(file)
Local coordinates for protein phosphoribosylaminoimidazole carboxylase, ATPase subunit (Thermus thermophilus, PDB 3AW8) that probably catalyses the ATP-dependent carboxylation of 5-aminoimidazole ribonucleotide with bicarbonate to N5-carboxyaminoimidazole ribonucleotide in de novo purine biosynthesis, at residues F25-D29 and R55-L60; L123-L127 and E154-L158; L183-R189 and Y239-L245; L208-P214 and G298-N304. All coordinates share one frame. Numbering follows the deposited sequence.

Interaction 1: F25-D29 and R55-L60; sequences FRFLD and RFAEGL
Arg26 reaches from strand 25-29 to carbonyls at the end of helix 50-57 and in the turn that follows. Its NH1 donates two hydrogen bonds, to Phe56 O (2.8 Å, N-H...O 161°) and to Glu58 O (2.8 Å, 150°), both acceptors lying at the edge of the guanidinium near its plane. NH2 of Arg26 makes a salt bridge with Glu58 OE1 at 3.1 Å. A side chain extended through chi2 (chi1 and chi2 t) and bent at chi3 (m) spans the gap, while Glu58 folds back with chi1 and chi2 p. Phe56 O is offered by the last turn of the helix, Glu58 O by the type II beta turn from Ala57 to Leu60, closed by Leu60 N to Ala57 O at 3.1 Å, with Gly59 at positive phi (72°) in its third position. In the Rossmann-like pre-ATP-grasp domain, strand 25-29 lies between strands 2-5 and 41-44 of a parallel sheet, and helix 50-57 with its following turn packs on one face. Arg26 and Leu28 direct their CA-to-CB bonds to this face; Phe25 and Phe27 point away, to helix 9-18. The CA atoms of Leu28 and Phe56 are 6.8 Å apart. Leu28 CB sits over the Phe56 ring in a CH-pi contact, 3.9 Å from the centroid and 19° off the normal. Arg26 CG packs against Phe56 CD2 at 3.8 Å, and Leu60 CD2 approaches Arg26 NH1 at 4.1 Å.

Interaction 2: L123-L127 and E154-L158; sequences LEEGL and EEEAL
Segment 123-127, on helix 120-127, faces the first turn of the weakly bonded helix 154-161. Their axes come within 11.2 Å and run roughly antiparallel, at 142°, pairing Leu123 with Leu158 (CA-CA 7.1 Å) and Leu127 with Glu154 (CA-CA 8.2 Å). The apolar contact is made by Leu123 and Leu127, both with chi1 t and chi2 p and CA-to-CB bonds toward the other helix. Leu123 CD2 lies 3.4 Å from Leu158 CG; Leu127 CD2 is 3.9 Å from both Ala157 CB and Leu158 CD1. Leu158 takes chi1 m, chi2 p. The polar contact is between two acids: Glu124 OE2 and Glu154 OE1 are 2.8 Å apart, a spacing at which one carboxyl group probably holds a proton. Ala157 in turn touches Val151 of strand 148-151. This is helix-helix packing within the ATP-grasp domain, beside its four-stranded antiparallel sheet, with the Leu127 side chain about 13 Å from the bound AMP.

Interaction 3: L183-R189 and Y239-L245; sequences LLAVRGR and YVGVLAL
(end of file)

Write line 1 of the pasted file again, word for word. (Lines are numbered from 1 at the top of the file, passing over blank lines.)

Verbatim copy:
Local coordinates for protein phosphoribosylaminoimidazole carboxylase, ATPase subunit (Thermus thermophilus, PDB 3AW8) that probably catalyses the ATP-dependent carboxylation of 5-aminoimidazole ribonucleotide with bicarbonate to N5-carboxyaminoimidazole ribonucleotide in de novo purine biosynthesis, at residues F25-D29 and R55-L60; L123-L127 and E154-L158; L183-R189 and Y239-L245; L208-P214 and G298-N304. All coordinates share one frame. Numbering follows the deposited sequence.